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School of Medicine
Mollie K. Meffert, M.D., M.S., Ph.D.
Associate Professor of Biological Chemistry
Dr. Mollie Meffert is an associate professor of biological chemistry and neuroscience at the Johns Hopkins University School of Medicine. Her research focuses on the regulation of neuronal gene expression in health and disease.
Dr. Meffert received her undergraduate degree from Stanford University. She also earned her MD/Ph.D in neuroscience from Stanford University. She completed a postdoctoral fellowship at California Institute of Technology. Dr. Meffert joined the Johns Hopkins faculty in 2004.
The Meffert lab studies mechanisms underlying enduring changes in brain function. We are interested in understanding how programs of gene expression are coordinated and maintained to produce changes in synaptic, neuronal, and cognitive function. Rather than concentrating on single genes, our research is particularly focused on understanding the upstream processes that allow neuronal stimuli to synchronously orchestrate both up and down-regulation of the many genes required to mediate changes in growth and excitation.
Our laboratory recently elucidated a mechanism responsible for pro-growth programs of protein synthesis in which activity-dependent regulation of microRNA (miRNA) production governs the selection of gene targets for protein synthesis. An RNA-binding protein, Lin28, is one activity-responsive factor that promotes pro-growth protein synthesis by downregulating only select miRNAs (e.g. Let-7 ‘tumor suppressor’ miRNAs), which repress pro-growth genes. In neurons, pro-growth mRNA targets of the Let-7 miRNAs include mRNA for proteins involved in excitatory synaptic function, with examples being AMPA receptor subunits (GluA1), CaMKIIa, Homer, BDNF, and TrkB. Ongoing investigations in our laboratory are aimed at further exploration of the importance of miRNA biogenesis in determining rapid and specific changes in the neuronal and synaptic proteome and the in vivo roles of these pathways in healthy and dysregulated brain function.
Dr. Meffert’s work has been recognized with a number of awards including the March of Dimes research scholar, a Simons Foundation Autism Research Intiative award, the Alfred P. Sloan Research Fellow Award, and the Sontag Foundation Distinguished Scientist Award.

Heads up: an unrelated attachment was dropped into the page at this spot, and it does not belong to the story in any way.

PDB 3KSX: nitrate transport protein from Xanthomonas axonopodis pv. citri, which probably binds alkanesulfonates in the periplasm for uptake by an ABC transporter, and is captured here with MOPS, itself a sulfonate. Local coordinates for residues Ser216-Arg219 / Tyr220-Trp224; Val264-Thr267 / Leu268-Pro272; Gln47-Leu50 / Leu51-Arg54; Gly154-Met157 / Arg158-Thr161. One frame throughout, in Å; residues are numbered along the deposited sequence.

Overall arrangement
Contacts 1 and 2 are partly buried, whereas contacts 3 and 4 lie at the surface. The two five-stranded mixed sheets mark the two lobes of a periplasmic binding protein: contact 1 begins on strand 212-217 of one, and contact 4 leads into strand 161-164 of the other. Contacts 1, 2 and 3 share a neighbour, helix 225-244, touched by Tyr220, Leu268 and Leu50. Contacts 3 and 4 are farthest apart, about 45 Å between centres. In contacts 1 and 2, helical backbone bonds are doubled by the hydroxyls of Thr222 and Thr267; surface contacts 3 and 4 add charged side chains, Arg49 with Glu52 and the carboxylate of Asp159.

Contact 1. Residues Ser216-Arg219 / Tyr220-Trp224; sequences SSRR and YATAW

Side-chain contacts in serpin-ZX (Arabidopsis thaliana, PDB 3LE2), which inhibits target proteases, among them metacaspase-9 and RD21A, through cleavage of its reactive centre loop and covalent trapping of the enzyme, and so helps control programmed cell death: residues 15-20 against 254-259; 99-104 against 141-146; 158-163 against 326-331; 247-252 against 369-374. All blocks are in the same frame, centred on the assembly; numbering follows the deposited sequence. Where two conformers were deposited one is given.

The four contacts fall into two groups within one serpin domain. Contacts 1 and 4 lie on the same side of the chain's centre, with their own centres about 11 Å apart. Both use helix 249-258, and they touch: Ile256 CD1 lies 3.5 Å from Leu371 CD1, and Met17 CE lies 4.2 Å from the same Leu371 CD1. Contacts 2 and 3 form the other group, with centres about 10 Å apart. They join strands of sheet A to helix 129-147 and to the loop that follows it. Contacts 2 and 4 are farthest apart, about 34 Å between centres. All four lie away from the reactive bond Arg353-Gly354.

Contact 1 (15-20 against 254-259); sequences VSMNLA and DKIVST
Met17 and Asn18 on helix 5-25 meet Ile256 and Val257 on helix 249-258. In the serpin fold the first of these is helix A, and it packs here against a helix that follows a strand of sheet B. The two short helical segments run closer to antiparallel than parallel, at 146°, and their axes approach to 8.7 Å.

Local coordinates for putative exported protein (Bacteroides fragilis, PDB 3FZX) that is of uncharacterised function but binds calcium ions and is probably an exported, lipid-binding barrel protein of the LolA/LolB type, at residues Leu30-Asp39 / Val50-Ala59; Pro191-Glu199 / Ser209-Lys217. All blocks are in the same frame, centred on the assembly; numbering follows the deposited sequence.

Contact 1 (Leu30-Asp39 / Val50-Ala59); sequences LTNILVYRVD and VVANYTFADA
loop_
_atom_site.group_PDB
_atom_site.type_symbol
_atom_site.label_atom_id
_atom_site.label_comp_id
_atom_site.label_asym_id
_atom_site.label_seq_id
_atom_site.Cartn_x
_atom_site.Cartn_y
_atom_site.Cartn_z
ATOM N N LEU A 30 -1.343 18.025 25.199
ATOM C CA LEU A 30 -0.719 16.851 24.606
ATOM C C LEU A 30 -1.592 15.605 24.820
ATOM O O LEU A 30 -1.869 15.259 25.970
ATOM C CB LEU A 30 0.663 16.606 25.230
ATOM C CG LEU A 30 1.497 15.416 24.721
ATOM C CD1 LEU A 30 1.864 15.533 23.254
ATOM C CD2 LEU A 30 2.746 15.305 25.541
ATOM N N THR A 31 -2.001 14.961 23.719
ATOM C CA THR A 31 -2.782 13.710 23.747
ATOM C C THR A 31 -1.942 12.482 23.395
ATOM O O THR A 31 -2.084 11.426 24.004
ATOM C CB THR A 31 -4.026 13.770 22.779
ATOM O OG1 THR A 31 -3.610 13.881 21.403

- Associate Professor of Biological Chemistry
- Associate Professor of Neuroscience
- B.S., Stanford University (California) (1990)
- M.S., Stanford University (California) (1990)
- Ph.D., Stanford University (California) (1997)
- M.D., Stanford University (California) (1997)
California Inst. of Technology, Pasadena, CA
Research & Publications
Exploring how gene expression determines synaptic function
Mollie Meffert is a neuroscientist whose laboratory investigates how gene programs modify the brain during experience and disease. The Meffert Lab uses mouse genetics and animal models, molecular and biochemical strategies, expression arrays and bioinformatics, virology, histology, live confocal imaging and electrophysiology to explore the importance of gene expression in information storage at both transcriptional and post-transcriptional levels.
The Meffert laboratory is particularly interested in how changes in synaptic activity are converted into long-term alterations in the function and connectivity of neurons through the modulation of gene expression. How do gene programs modify the brain during experience and disease?
The laboratory integrates multiple approaches to address the importance of gene expression in information storage at both transcriptional and post-transcriptional levels. They use animal models and techniques of molecular biology, cell biology, biochemistry, high-throughput expression analysis and bioinformatics, virology, histology, confocal imaging, electrophysiology, mouse genetics and behavior. Neuronal gene products of interest include both proteins and non-coding RNAs.
Lab Website: Mollie Meffert Lab
Yu-Wen A. Huang*, Claudia R. Ruiz*, E.C.H. Eyler*, Kathie Lin, and Mollie K. Meffert. "Dual regulation of miRNA biogenesis generates target specificity in neurotrophin-induced protein synthesis." Cell, 148(5); 933-946. 2012.
Matthew C. Boersma*, Erica C. Dresselhaus*, Lindsay M. De Biase, Anca B. Mihalas, Dwight E. Bergles, and Mollie K. Meffert. "A requirement for NF-kB in developmental and plasticity-associated synaptogenesis." J.Neurosci. 31; 5414-5425. 2011.
Cynthia K. Shrum, Daniel Defrancisco, and Mollie K. Meffert. "Stimulated nuclear translocation of NF-kB and shuttling differentially depend on dynein and the dynactin complex." PNAS, 106; 2647-2652. 2009.
Matthew C. Boersma and Mollie K. Meffert. "Novel roles for the NF-kB signaling pathway in regulating neuronal function." Science Signaling 1, pe7. 2008.
Cynthia K. Shrum and Mollie K. Meffert. "The NF- kB Family in Learning and Memory. In J. David Sweatt(Ed.). "Molecular Mechanisms of Memory." Vol.  of Learning and Memory: A Comprehensive Reference (J.Byrne Editor), pp. [567-586] Oxford: Elsevier. 2008.
Academic Affiliations & Courses
Graduate Program Affiliation
Graduate Program in Biological Chemistry
Biochemistry, Cellular and Molecular Biology Graduate Program
Neuroscience Graduate Program
Activities & Honors
- Alfred P. Sloan Research Fellow Award, 2008
- Distinguished Scientist Award, Sontag Foundation , 2008
- Della Martin Foundation Postdoctoral Fellowship Award, 1998 - 2000
- Beckman Scholar in Cell Sciences Award, 1994 - 1995